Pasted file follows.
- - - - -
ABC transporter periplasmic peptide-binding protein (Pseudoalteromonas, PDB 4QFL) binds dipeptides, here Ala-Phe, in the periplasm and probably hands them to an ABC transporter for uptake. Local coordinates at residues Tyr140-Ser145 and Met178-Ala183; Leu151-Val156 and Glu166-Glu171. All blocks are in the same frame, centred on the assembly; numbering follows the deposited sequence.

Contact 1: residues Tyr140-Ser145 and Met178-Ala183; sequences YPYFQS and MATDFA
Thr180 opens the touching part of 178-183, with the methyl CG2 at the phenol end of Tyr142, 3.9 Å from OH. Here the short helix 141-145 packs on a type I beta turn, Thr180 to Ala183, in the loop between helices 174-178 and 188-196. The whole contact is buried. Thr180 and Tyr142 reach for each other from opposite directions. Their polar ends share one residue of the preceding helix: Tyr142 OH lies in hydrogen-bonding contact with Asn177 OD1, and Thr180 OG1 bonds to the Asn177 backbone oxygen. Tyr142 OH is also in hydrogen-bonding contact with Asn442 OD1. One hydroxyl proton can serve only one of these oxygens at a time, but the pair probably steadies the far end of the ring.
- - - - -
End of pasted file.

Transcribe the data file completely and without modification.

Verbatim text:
ABC transporter periplasmic peptide-binding protein (Pseudoalteromonas, PDB 4QFL) binds dipeptides, here Ala-Phe, in the periplasm and probably hands them to an ABC transporter for uptake. Local coordinates at residues Tyr140-Ser145 and Met178-Ala183; Leu151-Val156 and Glu166-Glu171. All blocks are in the same frame, centred on the assembly; numbering follows the deposited sequence.

Contact 1: residues Tyr140-Ser145 and Met178-Ala183; sequences YPYFQS and MATDFA
Thr180 opens the touching part of 178-183, with the methyl CG2 at the phenol end of Tyr142, 3.9 Å from OH. Here the short helix 141-145 packs on a type I beta turn, Thr180 to Ala183, in the loop between helices 174-178 and 188-196. The whole contact is buried. Thr180 and Tyr142 reach for each other from opposite directions. Their polar ends share one residue of the preceding helix: Tyr142 OH lies in hydrogen-bonding contact with Asn177 OD1, and Thr180 OG1 bonds to the Asn177 backbone oxygen. Tyr142 OH is also in hydrogen-bonding contact with Asn442 OD1. One hydroxyl proton can serve only one of these oxygens at a time, but the pair probably steadies the far end of the ring.